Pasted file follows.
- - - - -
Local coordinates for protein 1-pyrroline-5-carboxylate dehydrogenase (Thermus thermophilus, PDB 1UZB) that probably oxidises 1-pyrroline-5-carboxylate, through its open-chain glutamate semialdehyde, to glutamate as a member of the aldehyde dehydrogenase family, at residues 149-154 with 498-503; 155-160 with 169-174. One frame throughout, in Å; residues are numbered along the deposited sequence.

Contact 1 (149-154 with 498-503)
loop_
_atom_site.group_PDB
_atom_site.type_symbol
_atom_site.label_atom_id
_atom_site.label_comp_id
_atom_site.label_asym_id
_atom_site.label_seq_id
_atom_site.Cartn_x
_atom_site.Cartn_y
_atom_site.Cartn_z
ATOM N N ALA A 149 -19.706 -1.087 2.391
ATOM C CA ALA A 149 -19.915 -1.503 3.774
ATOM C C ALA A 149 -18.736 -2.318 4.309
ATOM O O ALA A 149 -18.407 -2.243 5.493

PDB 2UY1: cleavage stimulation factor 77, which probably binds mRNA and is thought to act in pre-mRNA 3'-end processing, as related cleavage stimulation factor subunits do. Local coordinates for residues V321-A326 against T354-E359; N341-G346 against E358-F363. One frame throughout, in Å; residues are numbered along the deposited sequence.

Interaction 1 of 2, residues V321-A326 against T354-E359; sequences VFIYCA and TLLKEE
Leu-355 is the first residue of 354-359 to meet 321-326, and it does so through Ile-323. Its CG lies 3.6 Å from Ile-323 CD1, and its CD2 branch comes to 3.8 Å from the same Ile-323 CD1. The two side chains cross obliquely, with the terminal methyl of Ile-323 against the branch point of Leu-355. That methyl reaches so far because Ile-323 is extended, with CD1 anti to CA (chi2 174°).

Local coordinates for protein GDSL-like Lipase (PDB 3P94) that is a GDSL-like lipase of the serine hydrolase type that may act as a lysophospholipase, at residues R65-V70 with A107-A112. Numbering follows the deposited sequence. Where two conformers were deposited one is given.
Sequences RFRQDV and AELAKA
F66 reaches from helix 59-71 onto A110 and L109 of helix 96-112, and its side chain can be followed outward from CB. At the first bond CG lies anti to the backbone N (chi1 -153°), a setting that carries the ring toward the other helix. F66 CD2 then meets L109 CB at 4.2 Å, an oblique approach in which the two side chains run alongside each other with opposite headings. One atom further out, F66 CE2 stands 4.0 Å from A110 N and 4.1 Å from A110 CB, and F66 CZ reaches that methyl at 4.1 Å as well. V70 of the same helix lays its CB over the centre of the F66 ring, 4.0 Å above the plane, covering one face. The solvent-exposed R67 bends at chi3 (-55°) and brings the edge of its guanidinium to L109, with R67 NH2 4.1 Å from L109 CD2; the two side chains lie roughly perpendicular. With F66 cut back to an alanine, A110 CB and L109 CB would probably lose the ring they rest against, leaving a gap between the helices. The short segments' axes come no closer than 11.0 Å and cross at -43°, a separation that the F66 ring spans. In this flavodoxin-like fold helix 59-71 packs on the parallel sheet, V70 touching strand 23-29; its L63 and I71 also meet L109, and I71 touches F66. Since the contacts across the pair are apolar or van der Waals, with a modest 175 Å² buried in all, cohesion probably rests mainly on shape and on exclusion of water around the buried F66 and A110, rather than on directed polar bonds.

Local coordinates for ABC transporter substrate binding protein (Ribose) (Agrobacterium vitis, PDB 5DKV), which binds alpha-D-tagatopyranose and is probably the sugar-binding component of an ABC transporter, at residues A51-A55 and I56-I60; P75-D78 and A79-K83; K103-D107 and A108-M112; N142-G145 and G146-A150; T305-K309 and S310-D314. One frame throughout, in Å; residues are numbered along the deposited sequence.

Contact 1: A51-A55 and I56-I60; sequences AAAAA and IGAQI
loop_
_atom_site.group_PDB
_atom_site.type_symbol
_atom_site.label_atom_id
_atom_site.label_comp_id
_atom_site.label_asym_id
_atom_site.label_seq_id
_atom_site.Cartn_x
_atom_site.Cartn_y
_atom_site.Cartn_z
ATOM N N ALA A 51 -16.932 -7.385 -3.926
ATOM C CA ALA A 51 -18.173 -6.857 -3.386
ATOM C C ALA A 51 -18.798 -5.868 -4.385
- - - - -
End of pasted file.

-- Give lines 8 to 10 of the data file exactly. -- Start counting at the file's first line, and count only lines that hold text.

_atom_site.label_asym_id
_atom_site.label_seq_id
_atom_site.Cartn_x